Creating next generation health insurance
This article was first published in Healthcare World
With people wanting to stay healthier for longer, society is demanding that health insurers play their part in this effort. Customers expect their insurer to collaborate with them in staying healthy, addressing their medical needs in new ways, and engaging them using a variety of new channels. This gives health insurers an opportunity to devise novel, preventative products and services made available through modern technologies to become a healthcare partner to their customers.
The prize is worth it. Helping customers make positive life choices to prevent long-term, chronic illness offers insurers a substantial opportunity to grow and diversify their customer base to improve underwriting profit whilst also reduce operating costs as customers transition to digital channels. All of which will have a positive impact on an insurer’s combined operating ratio whilst mitigating the risk of disruption through new market entrants and disintermediation.
In creating next generation health insurance, insurers will need to challenge themselves to re-imagine how they engage customers from the beginning to the end of the product lifecycle, how they contend with the challenge from digital disruptors and how they create an end-to-end digital and agile operating model that enables them to deliver relevant products to market faster. We refer to this paradigm as organisational agility.
Some research carried out by PA Consulting shows that there are 5 key characteristics of insurers who have successfully created end-to-end digital and agile operating models. These insurers:
- Centre on their customers: By bringing customers into the new product and service development process (e.g. personalised product pricing and coverage terms or new customer acquisition or service channels) they can harvest and respond to customer feedback in a direct and inclusive way. Customer centricity makes it much easier to trial new innovations and prove their value, pivoting ruthlessly away from products and services customers do not want.
- Focus on speeding up time to value: Simple measures, like lead time to market ensures focus on simplifying processes which get in the way of speed in delivery. Breaking work down into smaller achievable parts helps people focus on what is most urgent and important so they can deliver quick and simple solutions which meet customers’ needs and can then be enhanced in an iterative and incremental way.
- Design for simplicity: Align people, process and technology around the value the insurer delivers through virtual long lived delivery teams, not around what employees do within specific functions (e.g. distribution, marketing or technology).
- Build to evolve: They recognise that a learning based, evolutionary insurer is the key to success. They create an environment where people work in alert, responsive and dynamic teams, able to adapt to changing competitor activity and customer needs, whilst also learning from their own internal data points.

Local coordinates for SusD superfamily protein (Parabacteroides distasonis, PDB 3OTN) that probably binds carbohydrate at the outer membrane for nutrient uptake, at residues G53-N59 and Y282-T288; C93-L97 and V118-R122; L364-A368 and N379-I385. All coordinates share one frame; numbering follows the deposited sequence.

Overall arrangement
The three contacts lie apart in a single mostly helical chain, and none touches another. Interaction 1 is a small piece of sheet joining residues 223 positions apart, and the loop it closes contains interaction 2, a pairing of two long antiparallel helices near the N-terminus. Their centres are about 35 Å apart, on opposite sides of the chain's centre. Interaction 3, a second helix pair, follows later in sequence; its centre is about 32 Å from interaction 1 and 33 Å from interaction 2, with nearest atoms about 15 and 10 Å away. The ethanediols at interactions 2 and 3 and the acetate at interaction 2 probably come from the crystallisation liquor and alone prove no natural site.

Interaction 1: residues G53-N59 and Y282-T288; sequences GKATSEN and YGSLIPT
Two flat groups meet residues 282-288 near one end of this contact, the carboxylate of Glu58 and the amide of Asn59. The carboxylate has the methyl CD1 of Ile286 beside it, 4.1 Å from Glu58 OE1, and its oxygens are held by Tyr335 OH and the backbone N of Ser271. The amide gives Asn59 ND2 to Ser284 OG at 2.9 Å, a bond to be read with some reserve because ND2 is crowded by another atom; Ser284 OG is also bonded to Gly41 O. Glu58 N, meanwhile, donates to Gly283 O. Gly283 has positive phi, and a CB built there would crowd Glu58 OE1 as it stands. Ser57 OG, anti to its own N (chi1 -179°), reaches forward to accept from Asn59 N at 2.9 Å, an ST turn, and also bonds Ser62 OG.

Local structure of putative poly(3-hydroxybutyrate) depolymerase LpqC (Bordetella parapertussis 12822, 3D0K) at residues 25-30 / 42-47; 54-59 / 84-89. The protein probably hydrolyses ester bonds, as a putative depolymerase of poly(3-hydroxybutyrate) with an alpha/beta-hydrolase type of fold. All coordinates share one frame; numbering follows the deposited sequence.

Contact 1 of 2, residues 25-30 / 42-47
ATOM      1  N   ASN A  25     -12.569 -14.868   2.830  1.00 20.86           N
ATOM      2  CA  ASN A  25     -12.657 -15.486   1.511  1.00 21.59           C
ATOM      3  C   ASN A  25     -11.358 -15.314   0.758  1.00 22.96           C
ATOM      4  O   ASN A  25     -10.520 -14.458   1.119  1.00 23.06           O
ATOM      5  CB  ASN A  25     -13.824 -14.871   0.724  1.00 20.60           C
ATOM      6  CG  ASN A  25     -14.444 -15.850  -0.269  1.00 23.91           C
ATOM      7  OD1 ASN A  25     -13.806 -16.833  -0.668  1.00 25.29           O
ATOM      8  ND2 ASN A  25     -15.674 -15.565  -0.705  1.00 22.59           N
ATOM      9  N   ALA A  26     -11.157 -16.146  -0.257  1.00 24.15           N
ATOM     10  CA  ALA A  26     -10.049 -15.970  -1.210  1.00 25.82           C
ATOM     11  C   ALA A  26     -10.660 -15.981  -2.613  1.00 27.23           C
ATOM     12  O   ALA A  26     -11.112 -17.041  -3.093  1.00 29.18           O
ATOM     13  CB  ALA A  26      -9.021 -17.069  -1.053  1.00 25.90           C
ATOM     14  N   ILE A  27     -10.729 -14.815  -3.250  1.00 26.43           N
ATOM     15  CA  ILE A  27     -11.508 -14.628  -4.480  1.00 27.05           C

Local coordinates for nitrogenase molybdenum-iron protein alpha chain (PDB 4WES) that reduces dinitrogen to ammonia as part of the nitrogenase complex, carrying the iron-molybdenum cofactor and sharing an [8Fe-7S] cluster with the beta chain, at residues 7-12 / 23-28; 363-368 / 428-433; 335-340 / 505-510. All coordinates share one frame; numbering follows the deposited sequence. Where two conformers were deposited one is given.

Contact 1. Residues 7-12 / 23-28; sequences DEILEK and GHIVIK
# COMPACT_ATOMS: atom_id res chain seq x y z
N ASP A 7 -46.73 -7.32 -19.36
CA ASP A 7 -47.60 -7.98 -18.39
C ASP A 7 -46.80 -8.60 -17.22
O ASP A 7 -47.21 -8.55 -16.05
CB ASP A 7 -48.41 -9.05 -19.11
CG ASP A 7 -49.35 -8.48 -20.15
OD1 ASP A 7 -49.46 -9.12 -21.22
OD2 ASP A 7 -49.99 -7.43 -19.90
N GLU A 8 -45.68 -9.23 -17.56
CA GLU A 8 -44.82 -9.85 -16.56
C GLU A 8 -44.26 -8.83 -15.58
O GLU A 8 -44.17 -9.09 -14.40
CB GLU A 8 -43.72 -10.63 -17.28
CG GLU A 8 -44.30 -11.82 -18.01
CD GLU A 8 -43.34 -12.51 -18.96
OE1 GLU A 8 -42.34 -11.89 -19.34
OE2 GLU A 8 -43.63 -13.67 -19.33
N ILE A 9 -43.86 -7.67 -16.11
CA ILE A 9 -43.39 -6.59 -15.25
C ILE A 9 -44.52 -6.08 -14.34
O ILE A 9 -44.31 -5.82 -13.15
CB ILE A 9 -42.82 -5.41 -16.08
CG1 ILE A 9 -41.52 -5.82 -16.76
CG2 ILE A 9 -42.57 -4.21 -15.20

- Liberate their people: They offer a clear and inspiring sense of purpose to create a sense of inclusion and commitment. They publicly recognise and reward people who step outside their organisational boundaries to collaborate with others to get the job done, making them the leaders of tomorrow.
Achieving maturity in these characteristics takes time; organisational agility is a journey not a destination. Leaders must start by building unanimous top team commitment, so they are in collective agreement as to why they want to change in a unanimous, unshakeable, and tangible way. They must then create the conditions of success from the outset. Ensuring your company has the right culture of curiosity for agility to blossom, lining up supporters and determining how you are going to measure and communicate progress is key. Without these factors success will be unachievable.
Meeting the needs of today's society
Creating organisational agility touches many functions and internal capabilities. There will be times when making design compromises seems like the right thing to do in the interests of speed of change, compromising with colleagues on the extent of the re-design and its corresponding operating model. However, this can often result in watering down critical elements which leads to fragmentation and inefficiency. Finally, accepting that tomorrow’s leaders will be different to today’s will help break down traditional habits and fiefdoms and embrace bright pioneers of your future success. These will be the leaders to evolve your business to create the next generation of health insurance.
There are some insurers who have embraced organisational agility that have seen the benefits, firsthand. For example, a leading global health insurer identified that its customers wanted preventative healthcare, wellbeing and health management. It set out an end-to-end digital and agile operating model, which considered 4 key lenses – customer experience, technology, delivery and operations. This is helping them to deliver a £25m per annum net profit uplift.
Insurers who recognise organisational agility as a keystone to creating next generation health insurance will achieve two outcomes. Firstly, they will more rapidly put valuable products and services in the hands of their customers. Secondly, they will evolve their business to be simpler and more effective, and be able to rapidly meet the changing needs of their customers and society.